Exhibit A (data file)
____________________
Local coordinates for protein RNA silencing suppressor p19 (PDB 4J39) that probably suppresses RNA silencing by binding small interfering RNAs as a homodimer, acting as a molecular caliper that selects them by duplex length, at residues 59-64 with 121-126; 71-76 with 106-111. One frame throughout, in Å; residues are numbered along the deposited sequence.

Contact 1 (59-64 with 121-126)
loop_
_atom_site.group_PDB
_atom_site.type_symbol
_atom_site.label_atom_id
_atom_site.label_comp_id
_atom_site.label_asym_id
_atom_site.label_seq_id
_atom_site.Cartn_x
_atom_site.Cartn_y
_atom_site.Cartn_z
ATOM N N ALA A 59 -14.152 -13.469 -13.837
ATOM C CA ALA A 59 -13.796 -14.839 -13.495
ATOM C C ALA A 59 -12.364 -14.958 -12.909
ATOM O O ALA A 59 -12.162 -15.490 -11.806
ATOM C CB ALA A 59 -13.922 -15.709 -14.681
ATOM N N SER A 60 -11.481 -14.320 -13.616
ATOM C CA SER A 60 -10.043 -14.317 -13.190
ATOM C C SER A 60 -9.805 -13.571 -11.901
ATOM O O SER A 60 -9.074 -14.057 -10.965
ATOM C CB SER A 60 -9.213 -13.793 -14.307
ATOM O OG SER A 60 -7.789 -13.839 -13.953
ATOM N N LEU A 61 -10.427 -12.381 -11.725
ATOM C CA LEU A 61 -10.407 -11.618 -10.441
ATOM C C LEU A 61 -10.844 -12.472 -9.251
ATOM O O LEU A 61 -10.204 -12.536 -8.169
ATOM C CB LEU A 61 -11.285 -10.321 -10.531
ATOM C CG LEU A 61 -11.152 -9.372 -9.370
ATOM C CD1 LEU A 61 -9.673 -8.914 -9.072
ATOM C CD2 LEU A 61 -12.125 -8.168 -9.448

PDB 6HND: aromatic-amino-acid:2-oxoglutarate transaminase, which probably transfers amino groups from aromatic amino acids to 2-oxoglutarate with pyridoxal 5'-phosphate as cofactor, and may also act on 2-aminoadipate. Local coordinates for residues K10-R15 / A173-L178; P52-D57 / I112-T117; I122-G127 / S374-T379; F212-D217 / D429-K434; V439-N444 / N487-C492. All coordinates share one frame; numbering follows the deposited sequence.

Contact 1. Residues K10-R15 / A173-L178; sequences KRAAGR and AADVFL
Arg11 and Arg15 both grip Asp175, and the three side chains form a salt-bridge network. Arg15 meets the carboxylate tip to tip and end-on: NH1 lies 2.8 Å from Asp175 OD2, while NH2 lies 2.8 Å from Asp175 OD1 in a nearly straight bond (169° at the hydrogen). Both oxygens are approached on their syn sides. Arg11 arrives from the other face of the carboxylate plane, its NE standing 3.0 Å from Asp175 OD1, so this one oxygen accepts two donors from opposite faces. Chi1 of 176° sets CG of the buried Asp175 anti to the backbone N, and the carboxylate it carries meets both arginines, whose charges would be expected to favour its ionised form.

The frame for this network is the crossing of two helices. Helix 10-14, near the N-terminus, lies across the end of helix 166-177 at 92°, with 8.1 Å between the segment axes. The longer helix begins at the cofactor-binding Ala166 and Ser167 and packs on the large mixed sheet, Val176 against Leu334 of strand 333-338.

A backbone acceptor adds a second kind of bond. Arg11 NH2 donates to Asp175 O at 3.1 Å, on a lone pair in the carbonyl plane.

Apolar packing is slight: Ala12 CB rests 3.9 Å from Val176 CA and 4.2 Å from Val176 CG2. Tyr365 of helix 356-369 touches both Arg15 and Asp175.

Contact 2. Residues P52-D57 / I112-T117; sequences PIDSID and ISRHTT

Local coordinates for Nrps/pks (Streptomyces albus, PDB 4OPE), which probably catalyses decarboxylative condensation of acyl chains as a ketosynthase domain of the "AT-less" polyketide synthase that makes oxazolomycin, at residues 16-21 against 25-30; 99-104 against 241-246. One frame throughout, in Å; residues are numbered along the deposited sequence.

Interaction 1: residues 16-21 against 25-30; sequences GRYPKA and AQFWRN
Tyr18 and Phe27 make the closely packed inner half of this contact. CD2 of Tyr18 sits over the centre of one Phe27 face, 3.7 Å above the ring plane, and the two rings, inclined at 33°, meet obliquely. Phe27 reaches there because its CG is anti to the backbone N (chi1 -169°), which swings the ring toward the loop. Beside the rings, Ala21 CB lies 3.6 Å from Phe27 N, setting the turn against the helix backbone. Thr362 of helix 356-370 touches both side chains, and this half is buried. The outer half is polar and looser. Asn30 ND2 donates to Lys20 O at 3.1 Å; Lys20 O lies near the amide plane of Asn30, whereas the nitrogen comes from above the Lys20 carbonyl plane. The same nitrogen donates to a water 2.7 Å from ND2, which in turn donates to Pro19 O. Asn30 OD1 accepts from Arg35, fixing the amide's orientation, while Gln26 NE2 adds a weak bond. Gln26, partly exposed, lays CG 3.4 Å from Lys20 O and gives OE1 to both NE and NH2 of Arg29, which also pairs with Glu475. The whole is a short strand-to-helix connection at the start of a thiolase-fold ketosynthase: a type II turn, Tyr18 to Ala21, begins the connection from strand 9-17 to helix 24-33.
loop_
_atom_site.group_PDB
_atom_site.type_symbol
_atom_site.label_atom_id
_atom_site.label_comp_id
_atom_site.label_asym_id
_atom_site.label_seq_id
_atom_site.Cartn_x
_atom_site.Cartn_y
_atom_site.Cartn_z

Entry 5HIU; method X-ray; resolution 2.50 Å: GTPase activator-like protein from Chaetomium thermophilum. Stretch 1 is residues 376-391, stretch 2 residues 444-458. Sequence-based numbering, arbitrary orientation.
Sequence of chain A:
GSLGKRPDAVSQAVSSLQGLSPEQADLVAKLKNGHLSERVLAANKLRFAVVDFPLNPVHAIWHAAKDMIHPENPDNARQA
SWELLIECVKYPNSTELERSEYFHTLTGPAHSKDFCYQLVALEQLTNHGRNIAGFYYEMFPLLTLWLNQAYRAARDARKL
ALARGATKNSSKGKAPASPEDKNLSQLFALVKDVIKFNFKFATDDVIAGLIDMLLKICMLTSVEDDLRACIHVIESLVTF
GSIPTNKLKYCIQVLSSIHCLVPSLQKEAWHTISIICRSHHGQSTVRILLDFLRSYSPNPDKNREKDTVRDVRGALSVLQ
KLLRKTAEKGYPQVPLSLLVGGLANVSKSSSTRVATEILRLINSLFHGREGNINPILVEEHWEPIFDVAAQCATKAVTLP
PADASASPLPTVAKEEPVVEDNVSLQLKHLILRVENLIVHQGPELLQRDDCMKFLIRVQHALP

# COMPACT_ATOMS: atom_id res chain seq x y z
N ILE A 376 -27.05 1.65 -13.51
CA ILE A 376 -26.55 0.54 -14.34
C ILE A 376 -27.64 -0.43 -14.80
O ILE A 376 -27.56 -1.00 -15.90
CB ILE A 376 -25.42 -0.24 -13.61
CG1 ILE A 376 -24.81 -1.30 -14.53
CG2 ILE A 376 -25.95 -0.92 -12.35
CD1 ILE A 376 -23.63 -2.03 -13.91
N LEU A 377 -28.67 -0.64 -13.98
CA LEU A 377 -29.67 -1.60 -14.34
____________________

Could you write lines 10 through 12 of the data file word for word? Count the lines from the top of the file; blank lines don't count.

_atom_site.Cartn_x
_atom_site.Cartn_y
_atom_site.Cartn_z